The Barbican, London Symphony Orchestra and Guildhall School of Music & Drama recently released Diller Scofidio + Renfro's first conceptual design for the proposed Centre for Music in London. Earlier, the City of London Corp., which is the seed-funder for the project, announced it is providing another $3.3 million for design development, fundraising and more, for the estimated $380-million performing arts center.
Design development should take about a year. In addition to the lead architect, the team, selected in late 2017, includes design consultants Sheppard Robson, Nagata Acoustics, Charcoalblue and BuroHappold. AECOM is the cost consultant.
The center would be located on the current Museum of London site, after the museum relocates. The design proposes transforming the layout of the museum site, including traffic-free public spaces, while linking to the Barbican Estate’s Highwalk network.
In addition to the core program, the concept includes commercial spaces that would support the construction and operations of the building, theoretically enabling it to operate without ongoing public subsidy.
The concert hall is designed as a space for up to 2,000. The audience would wrap all sides of the stage in a surround-seating configuration. A clerestory public gallery with views down toward the stage and out to the city would filter daylight into the hall while providing an event space. A restaurant and terrace, with city views, would cap the auditorium. The Coda, a flexible, intimate contemporary performance and events space with a view to the London skyline, would top the building.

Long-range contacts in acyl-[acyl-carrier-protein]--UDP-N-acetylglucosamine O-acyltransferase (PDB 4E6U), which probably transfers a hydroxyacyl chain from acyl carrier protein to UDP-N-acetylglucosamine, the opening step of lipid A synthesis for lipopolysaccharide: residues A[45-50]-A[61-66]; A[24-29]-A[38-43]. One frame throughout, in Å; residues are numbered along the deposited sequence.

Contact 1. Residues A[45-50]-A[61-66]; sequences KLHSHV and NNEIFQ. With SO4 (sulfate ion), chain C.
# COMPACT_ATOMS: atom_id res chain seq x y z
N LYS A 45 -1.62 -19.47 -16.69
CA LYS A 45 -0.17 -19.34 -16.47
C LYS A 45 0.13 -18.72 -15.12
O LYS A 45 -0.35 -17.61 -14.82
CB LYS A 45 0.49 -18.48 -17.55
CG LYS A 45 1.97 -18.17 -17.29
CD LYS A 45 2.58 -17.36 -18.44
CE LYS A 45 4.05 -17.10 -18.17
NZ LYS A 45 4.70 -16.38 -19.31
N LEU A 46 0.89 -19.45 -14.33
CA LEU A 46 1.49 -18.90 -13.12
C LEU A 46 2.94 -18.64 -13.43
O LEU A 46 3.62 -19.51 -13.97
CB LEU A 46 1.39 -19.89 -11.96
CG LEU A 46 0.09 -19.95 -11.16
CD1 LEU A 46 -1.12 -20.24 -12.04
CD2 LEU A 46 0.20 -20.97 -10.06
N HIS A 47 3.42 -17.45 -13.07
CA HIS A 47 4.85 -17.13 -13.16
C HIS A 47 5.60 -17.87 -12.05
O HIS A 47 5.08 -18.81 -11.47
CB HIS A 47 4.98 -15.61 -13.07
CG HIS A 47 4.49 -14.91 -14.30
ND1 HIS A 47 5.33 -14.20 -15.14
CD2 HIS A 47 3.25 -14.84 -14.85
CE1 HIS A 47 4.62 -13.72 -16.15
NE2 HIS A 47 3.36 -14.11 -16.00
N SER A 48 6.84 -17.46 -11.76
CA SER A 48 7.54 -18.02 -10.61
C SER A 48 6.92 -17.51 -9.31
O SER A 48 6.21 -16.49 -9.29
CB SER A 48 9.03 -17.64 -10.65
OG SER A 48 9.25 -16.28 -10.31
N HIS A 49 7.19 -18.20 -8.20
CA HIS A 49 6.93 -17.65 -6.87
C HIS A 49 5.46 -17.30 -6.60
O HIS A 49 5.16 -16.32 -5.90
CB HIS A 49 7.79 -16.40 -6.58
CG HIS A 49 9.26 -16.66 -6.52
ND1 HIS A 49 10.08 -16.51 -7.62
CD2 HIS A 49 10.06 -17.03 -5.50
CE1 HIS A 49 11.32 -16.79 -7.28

The venue would be run by the Barbican Centre, enabling the arts center to significantly expand its international program across all genres. Digital technology would be fully integrated into the building’s design and infrastructure, enabling music and education activity to be distributed to a global audience.